Adam Smith, the first and perhaps the greatest of economists, was extremely skeptical as to the usefulness of the large "joint-stock" companies which in his day were just beginning to play a prominent part in business life. "Without a monopoly," he says, "a 'joint-stock' company, it would appear from experience, cannot long carry on any branch of foreign trade, for it is a species of warfare in which the operations are continually changing, and which can scarcely ever be conducted successfully without such an unremitting exertion of vigilance and attention as cannot long be expected from the directors of a joint-stock company." Elsewhere he asserts that "negligence and profusion must always prevail more or less in the affairs of a 'joint-stock' company".

In view of the rapid spread of the joint-stock or corporate form of organization and the immense number now in existence, it may seem at first glance that wise old Adam Smith for once was entirely wrong. Yet, if he were to step into twentieth century life and read all the details of the life insurance scandal, the New Haven Railroad scandal, the Rock Island Railroad scandal, and the various other unsavory messes that are from time to time brought to light, he would perhaps not be easily convinced.

As a matter of fact, it is probably true that the various advantages cited in preceding paragraphs are responsible for the wide-spread adoption of the corporation, rather than any claim it can reasonably offer to superior efficiency.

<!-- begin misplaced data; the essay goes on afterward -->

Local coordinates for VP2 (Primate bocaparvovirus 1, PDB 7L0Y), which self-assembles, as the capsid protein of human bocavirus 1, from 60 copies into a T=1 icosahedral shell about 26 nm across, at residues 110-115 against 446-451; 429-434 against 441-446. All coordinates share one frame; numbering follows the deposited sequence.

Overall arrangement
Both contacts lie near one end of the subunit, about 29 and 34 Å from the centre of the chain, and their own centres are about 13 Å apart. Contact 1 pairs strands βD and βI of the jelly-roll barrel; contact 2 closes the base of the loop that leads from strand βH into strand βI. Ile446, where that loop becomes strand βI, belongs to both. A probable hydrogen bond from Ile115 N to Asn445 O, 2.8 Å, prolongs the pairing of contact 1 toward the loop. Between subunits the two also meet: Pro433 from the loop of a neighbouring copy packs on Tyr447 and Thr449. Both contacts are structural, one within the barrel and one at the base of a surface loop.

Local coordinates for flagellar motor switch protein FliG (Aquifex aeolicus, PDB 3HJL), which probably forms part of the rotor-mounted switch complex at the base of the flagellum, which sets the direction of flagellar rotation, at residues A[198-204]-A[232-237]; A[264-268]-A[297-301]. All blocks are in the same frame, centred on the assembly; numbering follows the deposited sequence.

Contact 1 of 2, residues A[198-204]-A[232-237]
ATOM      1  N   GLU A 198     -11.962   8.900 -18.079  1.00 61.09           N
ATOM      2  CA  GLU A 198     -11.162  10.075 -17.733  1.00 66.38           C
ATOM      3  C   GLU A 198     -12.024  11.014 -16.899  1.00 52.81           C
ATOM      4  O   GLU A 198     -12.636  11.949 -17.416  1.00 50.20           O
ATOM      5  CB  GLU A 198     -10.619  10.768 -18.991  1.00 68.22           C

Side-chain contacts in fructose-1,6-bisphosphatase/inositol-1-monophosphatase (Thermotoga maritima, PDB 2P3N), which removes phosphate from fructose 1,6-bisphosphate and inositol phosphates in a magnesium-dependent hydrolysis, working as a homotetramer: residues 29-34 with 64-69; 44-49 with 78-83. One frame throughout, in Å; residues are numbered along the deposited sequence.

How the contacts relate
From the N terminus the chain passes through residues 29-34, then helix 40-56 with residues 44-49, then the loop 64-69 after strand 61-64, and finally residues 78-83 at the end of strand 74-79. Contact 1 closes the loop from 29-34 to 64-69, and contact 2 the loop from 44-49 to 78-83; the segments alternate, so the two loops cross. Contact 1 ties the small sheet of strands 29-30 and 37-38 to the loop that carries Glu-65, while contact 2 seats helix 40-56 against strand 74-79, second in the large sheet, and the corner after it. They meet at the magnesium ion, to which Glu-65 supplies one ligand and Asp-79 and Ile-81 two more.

There are some features of corporate organization which are no doubt an improvement in respect to efficiency, over any other forms of organization. The people who supply the money are not necessarily the ones who personally manage the enterprise; and this leaves or should leave an opportunity to engage men of special talent as managers. The custom at one time was to select one of the largest stockholders as the nominal president of an important bank, railroad or manufacturing corporation, but this has now been largely abandoned in favor of making the president the responsible manager. Often he holds only a few shares of stock. The most important or influential stockholder, instead of becoming president, is more frequently made chairman of the board - a position which usually pays no salary. Furthermore, it is at least theoretically true that the creation of a board of directors representing the owners of the business who can oversee and check or stimulate the officers, is a striking gain. On the other hand, these advantages have been in large part nullified by the selection of incompetent or overoccupied directors. As Adam Smith foresaw, these men are not so zealous in protecting the shareholders as they are in advancing themselves. Sometimes responsibility is so divided that it rests too lightly on the shoulders of each individual director. Hartlev Withers makes the interesting comment that "the real business of most boards is done by a small minority who save the rest from the consequences of their inexperience. In actual practice the notion that the board is chosen by the shareholders or is really representative of the shareholders, is generally a delusion. The board either forms itself or is formed by the promotor and fills its own vacancies, subject only to the purely formal confirmation of the shareholders. The officers are chosen by the board or by one another, and joint-stock companies are thus governed in practical fact by a self-elected oligarchy." This is true not only in London, which Mr. Withers has in mind, but in New York, Montreal, Paris, Berlin, and every other part of the world. How do these self-chosen oligarchies work, and what do they accomplish?